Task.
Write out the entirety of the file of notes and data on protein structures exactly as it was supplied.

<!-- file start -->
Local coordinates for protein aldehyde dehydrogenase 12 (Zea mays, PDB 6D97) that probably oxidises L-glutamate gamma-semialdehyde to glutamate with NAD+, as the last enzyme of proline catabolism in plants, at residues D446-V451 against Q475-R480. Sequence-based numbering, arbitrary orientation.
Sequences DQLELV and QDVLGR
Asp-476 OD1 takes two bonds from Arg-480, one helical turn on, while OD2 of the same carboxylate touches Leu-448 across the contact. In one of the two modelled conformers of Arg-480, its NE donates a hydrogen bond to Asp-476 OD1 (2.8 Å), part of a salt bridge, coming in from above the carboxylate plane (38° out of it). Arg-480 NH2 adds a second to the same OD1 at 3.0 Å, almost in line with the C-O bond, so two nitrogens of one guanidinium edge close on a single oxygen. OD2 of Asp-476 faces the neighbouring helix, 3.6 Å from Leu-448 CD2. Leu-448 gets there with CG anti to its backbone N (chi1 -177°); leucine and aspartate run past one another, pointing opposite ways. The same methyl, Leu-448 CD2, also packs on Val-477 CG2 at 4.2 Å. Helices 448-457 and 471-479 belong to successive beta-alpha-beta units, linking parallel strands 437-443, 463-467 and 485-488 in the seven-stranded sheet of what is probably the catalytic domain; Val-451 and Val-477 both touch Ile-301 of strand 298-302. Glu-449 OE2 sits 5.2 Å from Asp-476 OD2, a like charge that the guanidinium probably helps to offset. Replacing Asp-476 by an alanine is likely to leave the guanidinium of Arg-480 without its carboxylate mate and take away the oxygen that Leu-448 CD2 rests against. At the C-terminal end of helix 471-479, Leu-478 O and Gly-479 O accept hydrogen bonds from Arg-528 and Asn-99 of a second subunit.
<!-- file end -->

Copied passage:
Local coordinates for protein aldehyde dehydrogenase 12 (Zea mays, PDB 6D97) that probably oxidises L-glutamate gamma-semialdehyde to glutamate with NAD+, as the last enzyme of proline catabolism in plants, at residues D446-V451 against Q475-R480. Sequence-based numbering, arbitrary orientation.
Sequences DQLELV and QDVLGR
Asp-476 OD1 takes two bonds from Arg-480, one helical turn on, while OD2 of the same carboxylate touches Leu-448 across the contact. In one of the two modelled conformers of Arg-480, its NE donates a hydrogen bond to Asp-476 OD1 (2.8 Å), part of a salt bridge, coming in from above the carboxylate plane (38° out of it). Arg-480 NH2 adds a second to the same OD1 at 3.0 Å, almost in line with the C-O bond, so two nitrogens of one guanidinium edge close on a single oxygen. OD2 of Asp-476 faces the neighbouring helix, 3.6 Å from Leu-448 CD2. Leu-448 gets there with CG anti to its backbone N (chi1 -177°); leucine and aspartate run past one another, pointing opposite ways. The same methyl, Leu-448 CD2, also packs on Val-477 CG2 at 4.2 Å. Helices 448-457 and 471-479 belong to successive beta-alpha-beta units, linking parallel strands 437-443, 463-467 and 485-488 in the seven-stranded sheet of what is probably the catalytic domain; Val-451 and Val-477 both touch Ile-301 of strand 298-302. Glu-449 OE2 sits 5.2 Å from Asp-476 OD2, a like charge that the guanidinium probably helps to offset. Replacing Asp-476 by an alanine is likely to leave the guanidinium of Arg-480 without its carboxylate mate and take away the oxygen that Leu-448 CD2 rests against. At the C-terminal end of helix 471-479, Leu-478 O and Gly-479 O accept hydrogen bonds from Arg-528 and Asn-99 of a second subunit.